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Unibody Construction

STRUCTURAL INTEGRITY

REPLACING UNIBODY FRAME SUPPORTS

Unibody repair is more complex than body-on-frame construction in that damaged structural components must be cut out and welded versus bolting on new parts. Replacement is accomplished in one of two methods. One way is to replace the entire damaged component at the factory seams (where the component is welded to the adjoining unit structure). In some situations this is difficult to locate factory seams, which may require removing the engine or transmission to get at the seams, especially in compact models.

The second method, structural sectioning is a more preferred method in which a portion of the damaged component is replaced. This is highly effective provided replacements are not improperly replaced or sectioned, resulting in the vehicle being compromised.

Welded frame components

The predominant contruction for auto frames is the Unibody or “Unit Body” design for high strength support frames. The unibody construction integrates the auto body with the chassis into a single unit differing from body-on-frame construction that bolts a separate body to a frame. This technique makes it possible to incorporate light weight fabrication materials for aerodynamics and greater gas mileage, while at the same time yielding more balanced load bearing and greater strength. The design increases a vehicle’s stability at higher speeds and overall performance handling.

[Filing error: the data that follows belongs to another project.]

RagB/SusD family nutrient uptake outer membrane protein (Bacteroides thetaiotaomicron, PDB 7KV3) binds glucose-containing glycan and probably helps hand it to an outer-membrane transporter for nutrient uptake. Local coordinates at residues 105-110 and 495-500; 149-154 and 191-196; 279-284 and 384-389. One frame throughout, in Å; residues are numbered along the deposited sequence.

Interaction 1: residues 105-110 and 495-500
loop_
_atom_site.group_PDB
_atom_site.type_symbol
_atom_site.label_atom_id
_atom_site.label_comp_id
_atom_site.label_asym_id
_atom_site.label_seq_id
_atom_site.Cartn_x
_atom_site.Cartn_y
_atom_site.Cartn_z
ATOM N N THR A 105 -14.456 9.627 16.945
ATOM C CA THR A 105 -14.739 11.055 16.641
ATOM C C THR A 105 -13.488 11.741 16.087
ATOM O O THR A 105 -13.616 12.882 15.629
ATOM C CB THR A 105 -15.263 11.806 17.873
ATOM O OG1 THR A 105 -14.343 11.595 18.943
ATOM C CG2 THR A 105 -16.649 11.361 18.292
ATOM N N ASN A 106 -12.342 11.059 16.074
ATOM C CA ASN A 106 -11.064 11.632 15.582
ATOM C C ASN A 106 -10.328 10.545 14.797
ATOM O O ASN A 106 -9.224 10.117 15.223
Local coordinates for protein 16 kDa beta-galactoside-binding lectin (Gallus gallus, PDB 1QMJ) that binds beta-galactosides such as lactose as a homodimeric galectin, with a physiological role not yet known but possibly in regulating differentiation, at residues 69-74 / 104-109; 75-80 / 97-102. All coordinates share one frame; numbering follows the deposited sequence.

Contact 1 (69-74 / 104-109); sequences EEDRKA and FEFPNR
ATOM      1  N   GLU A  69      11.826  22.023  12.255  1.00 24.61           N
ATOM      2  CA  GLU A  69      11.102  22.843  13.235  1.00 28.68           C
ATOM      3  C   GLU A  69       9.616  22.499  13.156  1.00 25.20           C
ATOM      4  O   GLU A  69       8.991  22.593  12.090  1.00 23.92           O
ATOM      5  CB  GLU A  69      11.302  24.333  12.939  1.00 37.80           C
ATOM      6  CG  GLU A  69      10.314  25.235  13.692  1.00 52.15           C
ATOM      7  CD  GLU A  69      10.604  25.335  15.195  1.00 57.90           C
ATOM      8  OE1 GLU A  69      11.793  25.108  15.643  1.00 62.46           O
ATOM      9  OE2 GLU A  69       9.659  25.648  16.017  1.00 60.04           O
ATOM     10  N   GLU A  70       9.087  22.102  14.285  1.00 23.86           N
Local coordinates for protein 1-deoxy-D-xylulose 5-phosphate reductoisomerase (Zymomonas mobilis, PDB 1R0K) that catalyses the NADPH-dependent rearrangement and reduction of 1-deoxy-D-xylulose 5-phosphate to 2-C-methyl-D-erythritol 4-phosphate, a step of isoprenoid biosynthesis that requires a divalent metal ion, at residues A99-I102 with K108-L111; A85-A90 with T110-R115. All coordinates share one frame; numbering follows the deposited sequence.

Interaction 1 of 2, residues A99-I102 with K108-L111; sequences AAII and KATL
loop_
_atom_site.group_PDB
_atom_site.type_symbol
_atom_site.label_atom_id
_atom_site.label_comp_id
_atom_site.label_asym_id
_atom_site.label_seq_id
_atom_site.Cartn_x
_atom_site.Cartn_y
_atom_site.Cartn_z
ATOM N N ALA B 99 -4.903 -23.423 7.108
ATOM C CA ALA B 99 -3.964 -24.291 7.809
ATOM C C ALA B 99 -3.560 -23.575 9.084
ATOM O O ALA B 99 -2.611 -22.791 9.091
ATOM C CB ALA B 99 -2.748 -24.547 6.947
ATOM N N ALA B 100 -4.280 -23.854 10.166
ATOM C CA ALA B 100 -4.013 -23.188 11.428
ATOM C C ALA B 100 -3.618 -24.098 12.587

PINPOINTING METAL FATIQUE AND STRESS

After an accident, you should have your auto frame evaluated to ensure its capability to provide structural support in case of future impacts or pressure. What we look for are stress points and metal fatigue that will not withstand impact damage properly to meet safety standards. When unibody damage occurs often structural components are replaced versus being repaired, unless the damage is slight and does not involve the unit components being “kinked.” Replacement, in most cases, provides the greatest degree of structural integrity because the materials are not compromised. Damage to the unibody frame may weaken the metal and cause fatigue that make the frame more prone to being crushed again and less resistant to exerted force. If the frame or a portion can be straightened, the process may require heating to make the metal malleable. This is when expertise in specific temperature and specified duration of material exposure is truly necessary to avoid adverse effects on the frame support losing its temper and strength.

Damage to a vehicle can be much more extensive if the strength of the vehicle is diminished by not following manufacturer procedures for your model or performing knowledgeable repair with structural integrity as a focal point.